The Commerce Department recently revised its estimate of U.S. economic growth, announcing that the economy actually shrank at a 2.9% annualized rate in the first quarter of this year.
This news comes in stark contrast to what most economic forecasters were predicting, including the Federal Reserve, which had expected the economy to grow at 3% rate for the year. Now, the Fed is forecasting growth between 2.1% and 2.3%.
Of course, the Fed has consistently overestimated U.S. economic growth since the end of the financial crisis, and four years after the end of the recession, we have yet to achieve the sort of above-trend “catch-up” growth that economies tend to experience following a contraction.
So, why exactly should we expect the economy to now kick into higher gear? Earlier today, I offered the case for why the economy really is about to turn around, but that’s not the whole story. Here are four reasons why we shouldn’t be so optimistic:
1. The plight of young America: America’s 23-year-olds constitute the nation’s largest single age group. This should be great news for the economy, as young folks just entering the workforce could serve as a great engine for economic growth going forward. The only problem is that this age group is saddled with unprecedented educational debt and a job market offering fewer opportunities than were presented to preceding generations.
While it might be true that the six-figure debt often discussed in the media is quite rare, and that the student loan problem isn’t a bubble like housing, the exploding cost of education is going be a drain on the economy in some way, shape, or form.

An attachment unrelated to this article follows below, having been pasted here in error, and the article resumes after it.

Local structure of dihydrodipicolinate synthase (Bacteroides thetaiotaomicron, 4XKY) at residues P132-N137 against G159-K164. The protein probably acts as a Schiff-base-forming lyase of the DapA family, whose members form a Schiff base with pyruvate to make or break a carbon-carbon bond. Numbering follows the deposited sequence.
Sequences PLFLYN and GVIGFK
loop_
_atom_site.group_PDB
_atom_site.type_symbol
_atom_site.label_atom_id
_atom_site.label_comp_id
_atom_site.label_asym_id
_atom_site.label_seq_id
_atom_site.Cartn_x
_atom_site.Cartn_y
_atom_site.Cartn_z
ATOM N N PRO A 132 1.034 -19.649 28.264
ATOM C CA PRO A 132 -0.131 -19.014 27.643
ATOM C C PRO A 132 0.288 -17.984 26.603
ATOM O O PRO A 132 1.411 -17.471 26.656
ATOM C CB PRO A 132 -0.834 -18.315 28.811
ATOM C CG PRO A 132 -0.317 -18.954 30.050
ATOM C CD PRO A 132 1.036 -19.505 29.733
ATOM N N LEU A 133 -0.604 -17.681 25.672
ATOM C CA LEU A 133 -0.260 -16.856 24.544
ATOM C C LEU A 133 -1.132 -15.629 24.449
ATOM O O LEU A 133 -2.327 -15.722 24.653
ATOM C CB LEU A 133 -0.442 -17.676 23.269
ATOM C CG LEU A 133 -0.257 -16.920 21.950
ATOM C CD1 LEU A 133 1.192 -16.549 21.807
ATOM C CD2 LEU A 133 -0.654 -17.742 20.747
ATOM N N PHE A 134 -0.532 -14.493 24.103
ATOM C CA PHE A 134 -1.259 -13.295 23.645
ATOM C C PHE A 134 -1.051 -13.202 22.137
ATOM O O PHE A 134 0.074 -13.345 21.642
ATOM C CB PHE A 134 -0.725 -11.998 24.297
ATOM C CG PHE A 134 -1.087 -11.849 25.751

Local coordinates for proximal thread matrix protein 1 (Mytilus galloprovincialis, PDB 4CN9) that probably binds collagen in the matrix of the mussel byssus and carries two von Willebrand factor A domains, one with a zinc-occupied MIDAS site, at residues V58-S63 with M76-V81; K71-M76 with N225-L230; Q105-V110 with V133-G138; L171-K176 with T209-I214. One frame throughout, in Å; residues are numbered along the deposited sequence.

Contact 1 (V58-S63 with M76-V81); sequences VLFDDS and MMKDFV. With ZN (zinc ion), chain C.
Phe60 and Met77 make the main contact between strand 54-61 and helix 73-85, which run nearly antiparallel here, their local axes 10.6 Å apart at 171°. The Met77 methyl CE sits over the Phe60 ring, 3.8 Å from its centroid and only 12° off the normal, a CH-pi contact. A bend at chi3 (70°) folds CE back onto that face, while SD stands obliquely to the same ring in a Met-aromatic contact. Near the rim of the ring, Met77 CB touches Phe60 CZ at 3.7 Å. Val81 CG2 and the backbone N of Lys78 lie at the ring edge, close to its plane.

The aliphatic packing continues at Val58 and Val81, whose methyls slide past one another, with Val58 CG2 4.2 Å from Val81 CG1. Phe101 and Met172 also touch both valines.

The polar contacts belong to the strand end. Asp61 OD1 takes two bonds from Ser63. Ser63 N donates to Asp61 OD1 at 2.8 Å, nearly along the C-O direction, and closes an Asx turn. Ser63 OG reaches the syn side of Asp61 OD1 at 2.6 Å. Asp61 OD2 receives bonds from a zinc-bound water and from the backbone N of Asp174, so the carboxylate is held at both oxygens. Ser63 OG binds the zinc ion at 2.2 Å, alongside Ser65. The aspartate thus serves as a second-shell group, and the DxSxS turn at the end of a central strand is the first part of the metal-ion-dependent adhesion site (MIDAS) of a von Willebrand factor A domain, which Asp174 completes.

This debt is likely showing itself in the fact that first-time homebuyers are making up a historically low number of all home purchases. And if students aren’t indebted, that’s only because their parents are sacrificing purchases they would have made in order to finance their children’s education. In other words, somebody has to pay the piper when it comes to skyrocketing education costs.
2. Household formation has stopped short: The exploding cost and lack of funding for education is also likely affecting the pace of household formation. A household is formed, for instance, when a child moves out on his own for the first time and rents an apartment or buys a home. This sort of activity is very important for economic growth because a new person or family striking out on his or its own leads to all sorts of subsequent activity, like home building and the purchase of furniture or appliances.
Household formation completely fell off a cliff during the crisis, and there’s no sign of a coming recovery.
3. Our cities can’t grow: Household formation may be sluggish because young people can’t afford to move to the most economically vibrant parts of the country, the kinds of spots where there are high-paying jobs with room for growth. Jed Kolko, chief economist at Trulia, recently compiled a list of the fastest growing cities for Millennials, and only two of those cities (Oakland and Honolulu) are also ranked among the 10 metro areas offering the highest pay.
This was not the case for most of American history. It used to be that the fastest growing cities were also the most economically vibrant, but the growth of exclusionary zoning laws starting in the 1970s in America’s biggest cities and surrounding suburbs has stopped the growth of those regions, and has likely held back economic growth as a result.
4. The jobs we’re creating aren’t any good: Though the unemployment rate has come down and even median pay has begun to increase slightly, we’ve replaced a lot of middle-income jobs with low-paying ones. The U.S. economic recovery has been fueled by low-paying sectors like retail and food services. If this trend continues, there will be little reason to expect a sustained increase in median pay. And if the average person can’t afford to spend more, there’s little hope for a significant period of above-trend economic growth: